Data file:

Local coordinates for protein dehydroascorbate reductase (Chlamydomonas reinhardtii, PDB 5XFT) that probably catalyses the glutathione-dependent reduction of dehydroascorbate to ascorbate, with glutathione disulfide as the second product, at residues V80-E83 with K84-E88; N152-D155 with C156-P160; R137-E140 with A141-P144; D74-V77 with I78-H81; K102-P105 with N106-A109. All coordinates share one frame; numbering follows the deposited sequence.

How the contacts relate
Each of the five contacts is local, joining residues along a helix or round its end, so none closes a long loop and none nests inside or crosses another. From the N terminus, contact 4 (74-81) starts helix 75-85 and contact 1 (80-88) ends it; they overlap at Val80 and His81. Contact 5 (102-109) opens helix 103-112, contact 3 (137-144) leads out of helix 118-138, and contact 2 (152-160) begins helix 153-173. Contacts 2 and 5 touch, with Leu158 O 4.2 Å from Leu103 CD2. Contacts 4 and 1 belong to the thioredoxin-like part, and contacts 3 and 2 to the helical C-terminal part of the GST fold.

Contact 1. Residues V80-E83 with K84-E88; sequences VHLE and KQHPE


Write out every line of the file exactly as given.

Local coordinates for protein dehydroascorbate reductase (Chlamydomonas reinhardtii, PDB 5XFT) that probably catalyses the glutathione-dependent reduction of dehydroascorbate to ascorbate, with glutathione disulfide as the second product, at residues V80-E83 with K84-E88; N152-D155 with C156-P160; R137-E140 with A141-P144; D74-V77 with I78-H81; K102-P105 with N106-A109. All coordinates share one frame; numbering follows the deposited sequence.

How the contacts relate
Each of the five contacts is local, joining residues along a helix or round its end, so none closes a long loop and none nests inside or crosses another. From the N terminus, contact 4 (74-81) starts helix 75-85 and contact 1 (80-88) ends it; they overlap at Val80 and His81. Contact 5 (102-109) opens helix 103-112, contact 3 (137-144) leads out of helix 118-138, and contact 2 (152-160) begins helix 153-173. Contacts 2 and 5 touch, with Leu158 O 4.2 Å from Leu103 CD2. Contacts 4 and 1 belong to the thioredoxin-like part, and contacts 3 and 2 to the helical C-terminal part of the GST fold.

Contact 1. Residues V80-E83 with K84-E88; sequences VHLE and KQHPE